Long duration solar gamma ray flares
Lisa Winter, LANL
Long duration solar gamma ray flares (LDGRFs) present a challenge to models of solar flares. While the gamma ray emission initially was thought to be the high energy extension of emission produced at the footprints of flare loops, LDGRFs are more energetic than expectations and last hours after the X-ray emission subsides. Evidence of gamma ray emission from flares on the backside of the Sun prompted the idea that LDGRFs instead are created from acceleration of particles in the shock waves of coronal mass ejections (CMEs). To determine which of these scenarios is more likely, we conducted a study of the flare and CME properties for LDGRFs detected by the Fermi Gamma-Ray Observatory. We also performed a reverse association analysis to determine which flares and CMEs do not produce gamma-ray emission. In this talk, these results are presented, showing that LDGRFs are most likely associated with CME acceleration.
Asteroseismology of Red Giants: The Detailed Modeling of Red Giants in Eclipsing Binary Systems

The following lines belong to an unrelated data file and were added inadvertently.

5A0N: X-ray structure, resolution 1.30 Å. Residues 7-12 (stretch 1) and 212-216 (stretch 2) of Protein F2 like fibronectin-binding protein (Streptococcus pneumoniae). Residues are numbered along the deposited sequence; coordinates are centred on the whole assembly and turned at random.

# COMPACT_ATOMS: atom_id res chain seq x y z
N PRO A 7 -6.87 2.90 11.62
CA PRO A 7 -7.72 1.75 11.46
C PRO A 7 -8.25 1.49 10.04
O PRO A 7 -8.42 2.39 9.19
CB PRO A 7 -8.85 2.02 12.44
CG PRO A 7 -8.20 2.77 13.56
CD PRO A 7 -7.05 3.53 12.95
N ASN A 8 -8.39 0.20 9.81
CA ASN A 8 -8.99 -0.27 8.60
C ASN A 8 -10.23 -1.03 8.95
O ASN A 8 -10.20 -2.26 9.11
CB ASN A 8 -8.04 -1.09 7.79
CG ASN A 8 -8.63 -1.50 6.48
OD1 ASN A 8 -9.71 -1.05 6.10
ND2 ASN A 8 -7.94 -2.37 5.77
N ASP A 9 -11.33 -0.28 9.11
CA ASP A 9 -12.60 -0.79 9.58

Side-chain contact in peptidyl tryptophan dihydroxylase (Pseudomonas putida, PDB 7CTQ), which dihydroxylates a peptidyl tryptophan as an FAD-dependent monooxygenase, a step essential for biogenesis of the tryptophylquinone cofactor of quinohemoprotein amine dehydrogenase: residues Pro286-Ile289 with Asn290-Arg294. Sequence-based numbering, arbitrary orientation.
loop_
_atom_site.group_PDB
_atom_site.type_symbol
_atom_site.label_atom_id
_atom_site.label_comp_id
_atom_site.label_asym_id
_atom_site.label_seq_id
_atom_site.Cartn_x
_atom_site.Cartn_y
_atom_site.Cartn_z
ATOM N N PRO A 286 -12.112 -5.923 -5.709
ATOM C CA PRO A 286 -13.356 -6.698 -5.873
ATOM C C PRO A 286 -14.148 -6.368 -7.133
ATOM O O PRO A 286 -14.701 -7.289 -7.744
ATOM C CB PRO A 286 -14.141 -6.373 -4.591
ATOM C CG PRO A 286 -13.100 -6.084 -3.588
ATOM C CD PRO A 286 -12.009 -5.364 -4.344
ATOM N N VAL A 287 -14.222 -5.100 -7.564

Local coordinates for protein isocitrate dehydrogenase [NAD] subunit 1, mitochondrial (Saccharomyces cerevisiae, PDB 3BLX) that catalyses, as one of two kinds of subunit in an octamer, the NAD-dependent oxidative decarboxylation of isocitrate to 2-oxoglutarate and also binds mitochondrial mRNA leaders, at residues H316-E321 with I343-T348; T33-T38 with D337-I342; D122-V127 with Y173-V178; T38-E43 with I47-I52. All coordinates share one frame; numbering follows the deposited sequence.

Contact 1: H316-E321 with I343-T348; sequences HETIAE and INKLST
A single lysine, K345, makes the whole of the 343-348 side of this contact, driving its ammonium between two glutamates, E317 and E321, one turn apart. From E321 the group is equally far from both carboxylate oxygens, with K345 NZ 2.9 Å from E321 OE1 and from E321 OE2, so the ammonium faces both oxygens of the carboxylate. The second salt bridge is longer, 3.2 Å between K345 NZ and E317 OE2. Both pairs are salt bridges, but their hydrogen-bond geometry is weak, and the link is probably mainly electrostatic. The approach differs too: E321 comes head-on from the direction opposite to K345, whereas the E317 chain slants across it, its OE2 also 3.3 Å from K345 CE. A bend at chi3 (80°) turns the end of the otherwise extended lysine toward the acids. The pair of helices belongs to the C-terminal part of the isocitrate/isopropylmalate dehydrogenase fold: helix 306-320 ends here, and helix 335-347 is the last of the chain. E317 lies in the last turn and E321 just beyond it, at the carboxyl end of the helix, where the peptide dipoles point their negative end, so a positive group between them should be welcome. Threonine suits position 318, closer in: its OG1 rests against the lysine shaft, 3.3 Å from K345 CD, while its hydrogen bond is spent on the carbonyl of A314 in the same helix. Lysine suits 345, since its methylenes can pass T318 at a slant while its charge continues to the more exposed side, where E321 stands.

Jean McKeever, NMSU
Asteroseismology is an invaluable tool that allows one to peer into the inside of a star and know its fundamental stellar properties with relative ease. There has been much exploration of solar-like oscillations within red giants with recent advances in technology, leading to new innovations in observing. The Kepler mission, with its 4-year observations of a single patch of sky, has opened the floodgates on asteroseismic studies. Binary star systems are also an invaluable tool for their ability to provide independent constraints on fundamental stellar parameters such as mass and radius. The asteroseismic scaling laws link observables in the light curves of stars to the physical parameters in the star, providing a unique tool to study large populations of stars quite easily. In this work we present our 4-year radial velocity observing program to provide accurate dynamical masses for 16 red giants in eclipsing binary systems. From this we find that asteroseismology overestimates the mass and radius of red giants by 15% and 5% respectively. We further attempt to model the pulsations of a few of these stars using stellar evolution and oscillation codes. The goal is to determine which masses are correct and if there is a physical cause for the discrepancy in asteroseismic masses. We find there are many challenges to modeling evolved stars such as red giants and we address a few of the major concerns. These systems are some of the best studied systems to date and further exploration of their asteroseismic mysteries is inevitable.